Expiration of farm bill should have little impact on Iowans
But that depends on history repeating itself, ag experts say
The expiration of the federal farm bill will be unpredictable for Iowa farmers. It will also be a hardship and an unnecessary burden.
But it won’t be new.
Twice before in recent history, in 1996 and 2007, Congress has failed to renew the bill, which expires every five years. The current bill expired on Sunday.
Congress adjourned Sept. 19 without renewing the bill, and won’t return to work until after the Nov. 6 election for a lame-duck session.
Congress had considered a short-term extension of the bill, between three months and a year, but the Republican-controlled House couldn’t even agree on that.
Albeit with different politics, the same overall result happened in 1996 and 2007 — the bill simply expired, with no extensions, and there was a gap in several programs that farmers were dependent upon.
The good news, according to experts in Congress and the U.S. agriculture industry, is that based on what happened before, Iowa farmers should be OK. But that also depends on history repeating itself — in both past cases, the bills were successfully renewed before programs finally expired during the following crop year.
Congress has been passing agriculture legislation since 1916, and through a quirk in the law, the expiration of the current bill technically reverts the country to the 1949 farm bill. That version is obviously arcane, and will mandate the expiration of programs that have been developed in the 63 years since then.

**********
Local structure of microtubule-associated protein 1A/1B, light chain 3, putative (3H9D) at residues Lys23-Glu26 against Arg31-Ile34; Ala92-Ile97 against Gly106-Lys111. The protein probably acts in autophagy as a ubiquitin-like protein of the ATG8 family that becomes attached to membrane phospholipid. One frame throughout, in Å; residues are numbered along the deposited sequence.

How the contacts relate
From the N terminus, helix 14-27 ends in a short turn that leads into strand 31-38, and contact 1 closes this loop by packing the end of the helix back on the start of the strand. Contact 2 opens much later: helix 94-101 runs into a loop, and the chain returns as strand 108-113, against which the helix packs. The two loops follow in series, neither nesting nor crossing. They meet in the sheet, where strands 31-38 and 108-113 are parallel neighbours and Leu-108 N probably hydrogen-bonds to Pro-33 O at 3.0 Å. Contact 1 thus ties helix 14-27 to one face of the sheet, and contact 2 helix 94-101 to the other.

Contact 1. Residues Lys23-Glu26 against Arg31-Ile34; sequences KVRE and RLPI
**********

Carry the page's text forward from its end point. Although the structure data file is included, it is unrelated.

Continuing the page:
However, modern-era farm bills were written to apply to crop years, not calendar years, so many programs won’t expire until harvesting time in spring 2013, giving Congress roughly six more months to finish a bill. Dairy programs are an exception; they will expire on Dec. 31 of this year without congressional action.
But can a bill be passed, even after the election? Rep. Bruce Braley, D-Iowa, who led an unsuccessful petition drive to force a final House vote on renewing the current bill, is pessimistic.
“Given the opposition to getting the bill passed before Sept. 30, there is no guarantee there will be the votes to pass a bill after Sept. 30,” he said. “If that’s the case, we’ll have more uncertainty and more stress ... I’m not confident. What dynamics will change after the election that will make it easier to get a farm bill passed?”
Dale Moore, a deputy executive director of the U.S. Farm Bureau, who was a top staff member on the House Agriculture Committee in 1996 and a chief of staff to then-Agriculture Secretary Mike Johanns in 2007 said, “there was no practical effect” of the expirations in 1996 and 2007 because both bills were renewed before the start of the next crop year.
Like Braley, Moore said this year is different for two reasons — the drought that has plagued farmers across the country, especially in the Midwest, has caused special hardship. And extreme political polarization has essentially paralyzed Congress, making it less certain that a final bill will be reached quickly.
Sen. Tom Harkin, D-Iowa, is most worried about the uncertainty for disaster relief, given this year’s drought. But he is optimistic that a bill can be passed sometime in the next few months, and he reminds Iowans that current programs are protected — for now.
“The 2012 crop is covered,” Harkin said. “What we don’t have are disaster provisions.”
Wayne Humphreys, 62, who was combining soybeans Friday on his farm near Columbus Junction, said he recalls no problems associated with the expiration of farm bills in 1996 and 2007.
Nor, he said, does he anticipate any problems with Congress’ delay in passing a farm bill this year.
“Not for me, personally, though I am sure the uncertainty is troubling for some farmers,” he said.
Humphreys said the lack of a farm bill will not affect his planting decisions for the 2013 crop year.
“My corn and soybean rotation is pretty well set. It would take something really big to affect it,” he said.Orlan Love of The Gazette contributed to this story.